In the US, the Late Show’s Stephen Colbert relished the discovery that Fox News host Sean Hannity had defended Donald Trump’s lawyer without disclosing that he too was a client. Watch here.
The National Union of Journalists chose Valentine’s Day to celebrate independent, ethical journalism, prompted by memories of a broadcasters’ strike in 1985 that prompted the BBC management to resist attempts to stop it broadcasting a Real Lives programme about Northern Ireland. Journalism academic Tony Harcup commented on the NUJ website about the importance of ethical journalism for society. Read more.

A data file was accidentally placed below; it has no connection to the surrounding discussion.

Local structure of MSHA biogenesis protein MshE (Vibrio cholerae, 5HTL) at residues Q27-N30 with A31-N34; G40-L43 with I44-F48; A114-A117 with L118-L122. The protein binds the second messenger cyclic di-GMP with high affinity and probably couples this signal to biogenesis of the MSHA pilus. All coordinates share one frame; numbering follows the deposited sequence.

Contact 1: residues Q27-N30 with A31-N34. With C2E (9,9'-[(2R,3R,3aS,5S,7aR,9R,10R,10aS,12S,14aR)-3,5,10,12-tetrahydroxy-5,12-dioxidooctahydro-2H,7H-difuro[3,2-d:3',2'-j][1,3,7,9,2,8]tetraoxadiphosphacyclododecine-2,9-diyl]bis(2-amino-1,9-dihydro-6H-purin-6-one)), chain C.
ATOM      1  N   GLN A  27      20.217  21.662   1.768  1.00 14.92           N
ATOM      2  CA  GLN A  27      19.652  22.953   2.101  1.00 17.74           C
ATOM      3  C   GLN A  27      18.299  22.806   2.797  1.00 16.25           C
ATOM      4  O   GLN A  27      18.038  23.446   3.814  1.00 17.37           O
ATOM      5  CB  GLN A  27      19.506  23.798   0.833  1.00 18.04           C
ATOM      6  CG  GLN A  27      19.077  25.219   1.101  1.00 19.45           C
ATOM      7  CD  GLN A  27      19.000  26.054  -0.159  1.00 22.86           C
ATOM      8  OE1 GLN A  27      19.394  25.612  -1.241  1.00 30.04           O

A documentary about the performance poet Luke Wright contained 38 uses of “the most offensive” language and 23 other sexually-loaded words but was broadcast before the watershed (the earliest time for transmitting material unsuitable for children). Community broadcaster Notts TV apologised and said it slipped through the net after a change of scheduling staff. Ofcom found a breach of its code. Read its findings in its October 2017 bulletin (page 6).
Media ethics is usually seen to be concerned with the conduct of journalists and those who employ them and publish their work. But does it also extend to the conduct of those who attack them – and the social media companies that facilitate such attacks?
A loss-making Asian community station was sanctioned by Ofcom for accidentally playing a song that sexually mocked Muslims. Only two people heard the online broadcast after midnight, but one complained. Kanshi Radio said suspending its licence would effectively close it down permanently. Read the full ruling here